At its closest approach to the black hole, S2 is hurtling through space at almost three percent of the speed of light, completing an orbit once every 16 years. “After following the star in its orbit for over two and a half decades, our exquisite measurements robustly detect S2’s Schwarzschild precession in its path around Sagittarius A*,” says Stefan Gillessen of the MPE, who led the analysis of the measurements published in the journal Astronomy & Astrophysics.
First measurement of the Schwarzschild precession
Most stars and planets have a non-circular orbit and therefore move closer to and further away from the object they are rotating around. S2’s orbit precesses, meaning that the location of its closest point to the supermassive black hole changes with each turn, such that the next orbit is rotated with regard to the previous one, creating a rosette shape. General Relativity provides a precise prediction of how much its orbit changes and the latest measurements from this research exactly match the theory. This effect, known as Schwarzschild precession, had never before been measured for a star around a supermassive black hole.
S2 measurements follow General Relativity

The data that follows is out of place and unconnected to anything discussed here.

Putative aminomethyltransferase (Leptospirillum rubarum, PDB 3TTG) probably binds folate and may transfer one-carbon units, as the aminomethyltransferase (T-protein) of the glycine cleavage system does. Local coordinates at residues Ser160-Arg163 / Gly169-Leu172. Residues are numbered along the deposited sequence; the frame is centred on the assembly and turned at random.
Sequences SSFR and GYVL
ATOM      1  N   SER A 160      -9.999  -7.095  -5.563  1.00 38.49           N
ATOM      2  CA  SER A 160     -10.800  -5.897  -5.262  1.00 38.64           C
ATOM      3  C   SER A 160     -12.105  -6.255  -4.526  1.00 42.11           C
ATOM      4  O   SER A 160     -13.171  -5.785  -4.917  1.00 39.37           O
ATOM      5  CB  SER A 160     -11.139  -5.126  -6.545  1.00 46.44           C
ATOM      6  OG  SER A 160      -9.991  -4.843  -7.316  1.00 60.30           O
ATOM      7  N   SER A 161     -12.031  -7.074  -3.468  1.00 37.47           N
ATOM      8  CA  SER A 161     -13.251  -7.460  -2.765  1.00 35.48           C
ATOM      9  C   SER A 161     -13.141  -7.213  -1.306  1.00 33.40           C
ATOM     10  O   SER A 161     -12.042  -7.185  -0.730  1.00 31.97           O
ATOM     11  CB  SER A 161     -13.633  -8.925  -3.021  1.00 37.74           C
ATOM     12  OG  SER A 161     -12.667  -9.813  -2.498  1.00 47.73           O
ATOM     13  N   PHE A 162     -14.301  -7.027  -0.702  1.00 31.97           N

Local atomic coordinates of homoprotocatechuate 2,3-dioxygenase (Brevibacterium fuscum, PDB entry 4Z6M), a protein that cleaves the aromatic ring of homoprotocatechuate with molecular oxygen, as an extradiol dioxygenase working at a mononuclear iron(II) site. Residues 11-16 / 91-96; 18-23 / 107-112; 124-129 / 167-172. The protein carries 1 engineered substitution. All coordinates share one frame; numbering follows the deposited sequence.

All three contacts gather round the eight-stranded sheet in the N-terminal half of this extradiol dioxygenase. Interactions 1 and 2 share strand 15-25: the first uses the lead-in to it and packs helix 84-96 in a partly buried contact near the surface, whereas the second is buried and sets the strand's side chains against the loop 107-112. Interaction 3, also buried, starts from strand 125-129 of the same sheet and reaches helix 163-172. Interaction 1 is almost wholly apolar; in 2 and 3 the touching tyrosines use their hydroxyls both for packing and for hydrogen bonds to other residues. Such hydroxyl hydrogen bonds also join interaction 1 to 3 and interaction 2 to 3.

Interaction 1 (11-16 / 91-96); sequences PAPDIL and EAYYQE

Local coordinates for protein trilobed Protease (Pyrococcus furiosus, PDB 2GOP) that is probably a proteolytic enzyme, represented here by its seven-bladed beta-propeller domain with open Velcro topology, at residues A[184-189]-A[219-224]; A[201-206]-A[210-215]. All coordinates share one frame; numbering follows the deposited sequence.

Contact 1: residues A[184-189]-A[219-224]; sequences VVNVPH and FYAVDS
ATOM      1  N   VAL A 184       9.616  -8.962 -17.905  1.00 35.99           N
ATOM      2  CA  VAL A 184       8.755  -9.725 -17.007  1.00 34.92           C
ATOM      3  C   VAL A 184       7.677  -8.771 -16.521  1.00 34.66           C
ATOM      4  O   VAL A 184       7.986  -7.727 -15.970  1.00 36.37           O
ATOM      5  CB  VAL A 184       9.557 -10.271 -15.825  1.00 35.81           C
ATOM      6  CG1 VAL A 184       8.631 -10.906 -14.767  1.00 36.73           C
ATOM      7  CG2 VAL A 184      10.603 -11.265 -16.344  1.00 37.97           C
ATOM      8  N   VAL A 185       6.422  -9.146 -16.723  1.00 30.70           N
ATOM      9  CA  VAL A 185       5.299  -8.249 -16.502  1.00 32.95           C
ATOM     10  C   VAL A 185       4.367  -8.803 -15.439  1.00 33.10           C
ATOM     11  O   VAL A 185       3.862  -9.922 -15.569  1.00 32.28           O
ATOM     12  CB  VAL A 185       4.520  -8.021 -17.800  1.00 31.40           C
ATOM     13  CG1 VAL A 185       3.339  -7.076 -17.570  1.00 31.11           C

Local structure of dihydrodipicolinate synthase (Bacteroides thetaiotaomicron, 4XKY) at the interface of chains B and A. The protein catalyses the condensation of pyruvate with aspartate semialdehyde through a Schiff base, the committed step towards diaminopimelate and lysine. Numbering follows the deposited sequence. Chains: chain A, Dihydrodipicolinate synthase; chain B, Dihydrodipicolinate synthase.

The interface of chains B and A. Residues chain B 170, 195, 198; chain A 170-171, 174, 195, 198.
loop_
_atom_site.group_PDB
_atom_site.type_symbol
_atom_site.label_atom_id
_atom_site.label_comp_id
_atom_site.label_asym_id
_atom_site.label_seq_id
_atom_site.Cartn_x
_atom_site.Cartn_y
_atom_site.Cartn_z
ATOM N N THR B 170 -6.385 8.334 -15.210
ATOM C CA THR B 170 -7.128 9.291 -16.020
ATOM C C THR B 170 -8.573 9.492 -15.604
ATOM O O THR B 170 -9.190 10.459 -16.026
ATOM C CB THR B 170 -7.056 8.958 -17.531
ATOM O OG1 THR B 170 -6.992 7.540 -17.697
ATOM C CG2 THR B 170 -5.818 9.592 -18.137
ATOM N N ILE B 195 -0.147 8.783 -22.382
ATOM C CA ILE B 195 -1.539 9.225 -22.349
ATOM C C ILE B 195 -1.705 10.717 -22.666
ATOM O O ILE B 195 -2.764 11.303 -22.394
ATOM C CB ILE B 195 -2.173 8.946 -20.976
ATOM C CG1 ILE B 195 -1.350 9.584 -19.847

“Because the S2 measurements follow General Relativity so well, we can set stringent limits on how much invisible material, such as distributed dark matter or possible smaller black holes, is present around Sagittarius A*. This is of great interest for understanding the formation and evolution of supermassive black holes,” says Guy Perrin and Karine Perraut, the French lead scientists of the project.
This result is the culmination of 27 years of observations of the S2 star using, for the best part of this time, a fleet of instruments at ESO’s VLT, located in the Atacama Desert in Chile. Because S2 takes years to orbit the supermassive black hole, it was crucial to follow the star for close to three decades, to unravel the intricacies of its orbital movement.